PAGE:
Politics as Usual

The jig is up

The state puts San Francisco under the microscope

California officials have announced that San Francisco has the dishonor of being the first city in the state to be subject to a review of its housing policies and practices. The state says the city’s own data shows it has “the longest timelines in the state for advancing housing projects to construction, among the highest housing and construction costs, and [the state] has received more complaints about San Francisco than any other local jurisdiction.”

The state is “deeply concerned about processes and political decision-making in San Francisco that delay and impede the creation of housing and want to understand why this is the case,” said Gustavo Velasquez, director of the Department of Housing and Community Development. “We will be working with the city to identify and clear roadblocks to construction of all types of housing, and when we find policies and practices that violate or evade state housing law, we will pursue those violations together with the Attorney General’s Office. We expect the cooperation of San Francisco in this effort.”

I am sure we can look forward to witnessing a very creative interpretation of “cooperation.” All the usual suspects praised the review; all the usual suspects decried the review. 

So, to break this down into understandable chunks and find out why it matters, we’ve assembled a multiple choice test. Let’s do our own little review of San Francisco’s housing crisis.

The State of California is targeting San Francisco over its failed housing policies. In response, city leaders should:

a) Accuse the state of not understanding San Francisco’s unique, artisanal approach to housing its residents

b) Turn off the lights and pretend no one’s home when someone knocks

c) Use its allies in Sacramento and Washington to squash the review

d) Build more housing

When there is not enough housing to allow people to buy or rent a home for a reasonable price, what can a city do?

a) Urge people to flee to the cheaper housing markets of Stockton, Albuquerque, or Cape Town

b) Change city laws to make it even more difficult to build housing at any level

c) Never, ever change

d) Build more housing

KQED reports that California churches want to build affordable housing on their land but are stymied by anti-housing red tape and costs. What can be done?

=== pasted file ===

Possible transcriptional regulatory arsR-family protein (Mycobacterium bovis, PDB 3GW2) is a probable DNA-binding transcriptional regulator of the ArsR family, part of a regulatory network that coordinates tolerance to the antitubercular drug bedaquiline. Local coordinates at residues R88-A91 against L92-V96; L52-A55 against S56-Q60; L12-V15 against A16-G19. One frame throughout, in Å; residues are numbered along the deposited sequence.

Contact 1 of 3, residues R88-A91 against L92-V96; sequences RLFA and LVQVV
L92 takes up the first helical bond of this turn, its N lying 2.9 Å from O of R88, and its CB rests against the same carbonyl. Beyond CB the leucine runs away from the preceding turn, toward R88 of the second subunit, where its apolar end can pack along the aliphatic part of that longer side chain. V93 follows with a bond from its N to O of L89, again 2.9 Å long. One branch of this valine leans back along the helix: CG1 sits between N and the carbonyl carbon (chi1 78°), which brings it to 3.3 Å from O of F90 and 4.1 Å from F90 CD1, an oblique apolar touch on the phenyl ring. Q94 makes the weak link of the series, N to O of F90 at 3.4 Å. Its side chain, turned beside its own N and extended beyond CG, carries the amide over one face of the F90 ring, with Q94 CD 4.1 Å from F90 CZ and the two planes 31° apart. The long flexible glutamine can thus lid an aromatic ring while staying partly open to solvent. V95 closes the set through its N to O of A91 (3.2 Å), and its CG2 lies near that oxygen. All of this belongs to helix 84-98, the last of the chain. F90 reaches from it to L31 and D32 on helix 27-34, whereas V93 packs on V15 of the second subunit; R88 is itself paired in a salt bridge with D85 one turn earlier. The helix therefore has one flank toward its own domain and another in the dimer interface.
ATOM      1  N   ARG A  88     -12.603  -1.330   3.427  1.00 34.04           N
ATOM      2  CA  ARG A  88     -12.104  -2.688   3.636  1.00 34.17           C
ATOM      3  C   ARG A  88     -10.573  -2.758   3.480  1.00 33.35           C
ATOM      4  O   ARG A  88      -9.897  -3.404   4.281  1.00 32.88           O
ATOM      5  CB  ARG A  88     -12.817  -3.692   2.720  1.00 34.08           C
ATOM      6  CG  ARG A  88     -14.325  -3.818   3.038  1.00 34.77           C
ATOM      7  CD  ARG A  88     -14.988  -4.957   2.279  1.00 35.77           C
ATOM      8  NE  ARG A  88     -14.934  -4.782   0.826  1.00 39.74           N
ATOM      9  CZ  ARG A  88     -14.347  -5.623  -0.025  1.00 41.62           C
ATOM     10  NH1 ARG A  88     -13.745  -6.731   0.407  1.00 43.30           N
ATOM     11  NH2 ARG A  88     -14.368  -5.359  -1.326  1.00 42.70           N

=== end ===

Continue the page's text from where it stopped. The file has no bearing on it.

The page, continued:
a) Post endless ad hominem complaints about how much we hated catechism class and bellyache about people who believe in invisible gods

b) Post endless ad hominem complaints about their tax-free status

c) Let them build more housing

d) Defund KQED

San Francisco’s Board of Supervisors regularly opposes more housing, even affordable housing. At the next election, voters should:

a) Show up at town hall meetings to complain about that new two-story, fourplex “tower” being built three blocks away

b) Make housing one of their priority issues and make themselves heard during pre-election town halls and candidate meet-and-greets

c) Insist that supervisors solve the homelessness and high housing cost problems without allowing additional housing to be built

d) Vote the same ones back into office; maybe they’ve changed

Some activists like to claim that the laws of supply and demand don’t apply to San Francisco housing. What other laws don’t apply here?

a) Jude Law

b) Laws of Hammurabi

c) Asimov’s Three Laws of Robotics

d) Law of Common Sense

What can be done to make it easier to build more housing in San Francisco?

a) Ensure that all housing developers have contributed to the campaigns of every elected city official

b) Expand rent control

c) Pass new ballot measures to make it even more difficult to build additional housing in San Francisco

d) Let people build more housing

During the Great Depression, shantytowns were dubbed “Hoovervilles” as a reprove to President Herbert Hoover. What should we call San Francisco’s tent encampments?

a) Nimbytowns

b) Affordable housing

c) Li’l Friscos

d) Policy failures

When the state’s review of the city’s policies and practices was announced, what was the response of San Francisco leaders?

a) “Darn, we really don’t want to change, but we guess we have to”

b) “Why are you picking on us?”

c) “O.K., show us what can be improved and we’ll do it”

d) “Flee at once — all is discovered!”

To find out how the city scored on this quiz, check regularly to see how many of the 82,069 housing units San Francisco is mandated to build are actually built. Currently it’s . . . not good.

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